NASA opportunities for faculty at minority institutions

Reflections of NASA administrator fellows

Louis Everett, Paul Racette, Scott Askew, Rafic A. Bachnak, Belay Demoz, Paul Mogan

Research output: Contribution to journalConference article

Abstract

The NASA Administrator Fellowship Program (NAFP) is a highly-successful program established to improve the capacity of minority institutions and to respond to NASA's research needs by providing a two-year professional development program for faculty from Minority Institutions (MI) in science, technology, engineering and mathematics (STEM) disciplines as well as to NASA employees. The program does this by placing selected NASA employees in a minority institution and university faculty at a NASA facility. Established in 1997, this year the program celebrates its 10 year anniversary. To date there are a total of 82 Fellows who are either in or have completed the twoyear program. Each Fellow has made unique and substantial contributions to the partnering MI and NASA center. Many if not most of the alliances between NASA centers and MIs are maintained through continual partnering after the fellowship. A key factor contributing to the success of NAFP is the continued commitment of the Fellows to serve and develop the capacity of MIs after the fellowship ends. This paper describes the NASA Administrator's Fellowship Program as a valuable opportunity for faculty at minority institutions to gain valuable research experience at a NASA center and for NASA employees to enhance their professional experience through engaging minority institutions and the students they serve. Accomplishments over the first ten years illustrate the success of the program. The paper discusses how to prepare for the experience by providing a list of best practices. Practical issues include how to identify a host institution and a research/teaching topic. The best practices also address how to maximize the program benefits both individually and for the institutions and ideas of how to sustain the benefits. Through first person testimonials from the contributing authors, the paper presents personal experiences from Fellow and what was done by Fellows, what we would do again and what we would do differently. The paper concludes by describing how to get involved.

Original languageEnglish (US)
JournalASEE Annual Conference and Exposition, Conference Proceedings
StatePublished - Jan 1 2007

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NASA
Personnel
Teaching
Students

All Science Journal Classification (ASJC) codes

  • Engineering(all)

Cite this

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title = "NASA opportunities for faculty at minority institutions: Reflections of NASA administrator fellows",
abstract = "The NASA Administrator Fellowship Program (NAFP) is a highly-successful program established to improve the capacity of minority institutions and to respond to NASA's research needs by providing a two-year professional development program for faculty from Minority Institutions (MI) in science, technology, engineering and mathematics (STEM) disciplines as well as to NASA employees. The program does this by placing selected NASA employees in a minority institution and university faculty at a NASA facility. Established in 1997, this year the program celebrates its 10 year anniversary. To date there are a total of 82 Fellows who are either in or have completed the twoyear program. Each Fellow has made unique and substantial contributions to the partnering MI and NASA center. Many if not most of the alliances between NASA centers and MIs are maintained through continual partnering after the fellowship. A key factor contributing to the success of NAFP is the continued commitment of the Fellows to serve and develop the capacity of MIs after the fellowship ends. This paper describes the NASA Administrator's Fellowship Program as a valuable opportunity for faculty at minority institutions to gain valuable research experience at a NASA center and for NASA employees to enhance their professional experience through engaging minority institutions and the students they serve. Accomplishments over the first ten years illustrate the success of the program. The paper discusses how to prepare for the experience by providing a list of best practices. Practical issues include how to identify a host institution and a research/teaching topic. The best practices also address how to maximize the program benefits both individually and for the institutions and ideas of how to sustain the benefits. Through first person testimonials from the contributing authors, the paper presents personal experiences from Fellow and what was done by Fellows, what we would do again and what we would do differently. The paper concludes by describing how to get involved.",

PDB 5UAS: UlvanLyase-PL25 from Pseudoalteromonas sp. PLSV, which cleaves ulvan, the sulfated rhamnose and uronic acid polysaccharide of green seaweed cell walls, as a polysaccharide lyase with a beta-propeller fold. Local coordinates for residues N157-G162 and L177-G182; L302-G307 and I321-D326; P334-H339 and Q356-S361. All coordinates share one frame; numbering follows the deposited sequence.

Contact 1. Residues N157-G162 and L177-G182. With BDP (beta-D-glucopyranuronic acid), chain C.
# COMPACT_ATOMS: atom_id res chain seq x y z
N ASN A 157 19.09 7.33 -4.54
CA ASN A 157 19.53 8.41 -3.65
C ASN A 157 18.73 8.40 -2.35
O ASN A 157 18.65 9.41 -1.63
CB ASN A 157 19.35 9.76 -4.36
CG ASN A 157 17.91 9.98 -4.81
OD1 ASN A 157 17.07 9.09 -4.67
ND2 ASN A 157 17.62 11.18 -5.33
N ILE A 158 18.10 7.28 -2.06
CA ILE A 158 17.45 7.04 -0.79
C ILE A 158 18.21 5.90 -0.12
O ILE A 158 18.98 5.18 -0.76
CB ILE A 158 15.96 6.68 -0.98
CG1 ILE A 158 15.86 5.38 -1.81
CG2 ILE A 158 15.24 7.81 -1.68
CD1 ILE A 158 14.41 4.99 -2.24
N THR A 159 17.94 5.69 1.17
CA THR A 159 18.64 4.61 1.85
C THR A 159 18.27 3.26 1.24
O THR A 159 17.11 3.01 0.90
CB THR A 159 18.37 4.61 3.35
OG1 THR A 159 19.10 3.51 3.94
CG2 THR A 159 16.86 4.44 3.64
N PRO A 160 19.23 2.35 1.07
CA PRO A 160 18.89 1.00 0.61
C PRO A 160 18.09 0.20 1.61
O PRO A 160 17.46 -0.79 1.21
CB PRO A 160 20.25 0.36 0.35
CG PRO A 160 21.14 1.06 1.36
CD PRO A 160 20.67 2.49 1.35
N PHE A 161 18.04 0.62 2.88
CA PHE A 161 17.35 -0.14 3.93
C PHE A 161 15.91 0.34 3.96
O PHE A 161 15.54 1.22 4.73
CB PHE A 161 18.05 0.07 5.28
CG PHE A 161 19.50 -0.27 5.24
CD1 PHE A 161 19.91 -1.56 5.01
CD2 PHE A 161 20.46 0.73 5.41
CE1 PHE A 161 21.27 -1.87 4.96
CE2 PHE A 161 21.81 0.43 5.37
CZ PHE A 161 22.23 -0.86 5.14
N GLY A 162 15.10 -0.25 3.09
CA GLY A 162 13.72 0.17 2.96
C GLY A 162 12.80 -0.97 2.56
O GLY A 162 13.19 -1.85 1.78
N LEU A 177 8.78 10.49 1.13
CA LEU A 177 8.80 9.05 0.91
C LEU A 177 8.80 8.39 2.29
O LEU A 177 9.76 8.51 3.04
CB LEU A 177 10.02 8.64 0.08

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NASA opportunities for faculty at minority institutions : Reflections of NASA administrator fellows. / Everett, Louis; Racette, Paul; Askew, Scott; Bachnak, Rafic A.; Demoz, Belay; Mogan, Paul.

In: ASEE Annual Conference and Exposition, Conference Proceedings, 01.01.2007.

Research output: Contribution to journalConference article

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